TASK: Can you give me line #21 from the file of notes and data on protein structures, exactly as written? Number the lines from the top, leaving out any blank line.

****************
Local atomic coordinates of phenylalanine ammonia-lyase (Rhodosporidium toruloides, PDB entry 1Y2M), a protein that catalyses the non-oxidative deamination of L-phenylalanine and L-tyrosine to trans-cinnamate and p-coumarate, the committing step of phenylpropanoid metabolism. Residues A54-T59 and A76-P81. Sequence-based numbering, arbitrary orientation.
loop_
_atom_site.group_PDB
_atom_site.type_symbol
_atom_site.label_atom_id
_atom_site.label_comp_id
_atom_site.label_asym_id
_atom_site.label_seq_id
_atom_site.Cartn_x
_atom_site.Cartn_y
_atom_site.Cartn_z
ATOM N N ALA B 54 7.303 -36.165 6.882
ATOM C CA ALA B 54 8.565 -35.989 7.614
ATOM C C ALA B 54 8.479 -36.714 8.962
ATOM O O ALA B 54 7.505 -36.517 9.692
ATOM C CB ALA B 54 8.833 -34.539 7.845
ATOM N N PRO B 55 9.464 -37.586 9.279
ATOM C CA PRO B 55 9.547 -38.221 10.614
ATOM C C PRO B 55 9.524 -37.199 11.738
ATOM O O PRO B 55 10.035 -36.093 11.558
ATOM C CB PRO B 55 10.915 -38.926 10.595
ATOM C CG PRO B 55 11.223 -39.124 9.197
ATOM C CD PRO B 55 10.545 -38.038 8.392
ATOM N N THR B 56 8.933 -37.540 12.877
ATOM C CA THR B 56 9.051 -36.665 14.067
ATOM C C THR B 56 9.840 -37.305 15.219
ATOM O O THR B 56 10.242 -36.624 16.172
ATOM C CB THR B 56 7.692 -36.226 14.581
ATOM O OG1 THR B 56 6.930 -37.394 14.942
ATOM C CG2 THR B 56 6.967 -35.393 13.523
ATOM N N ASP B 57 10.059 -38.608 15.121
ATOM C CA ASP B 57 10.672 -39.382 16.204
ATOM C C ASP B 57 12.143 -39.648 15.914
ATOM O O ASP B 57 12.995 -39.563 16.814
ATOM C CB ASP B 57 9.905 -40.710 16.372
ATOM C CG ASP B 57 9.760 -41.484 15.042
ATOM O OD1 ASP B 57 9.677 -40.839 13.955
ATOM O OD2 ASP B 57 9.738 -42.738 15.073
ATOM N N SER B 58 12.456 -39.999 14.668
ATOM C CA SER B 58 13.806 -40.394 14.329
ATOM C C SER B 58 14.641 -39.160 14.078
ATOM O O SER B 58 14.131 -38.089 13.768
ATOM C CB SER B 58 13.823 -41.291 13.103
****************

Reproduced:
ATOM C CB PRO B 55 10.915 -38.926 10.595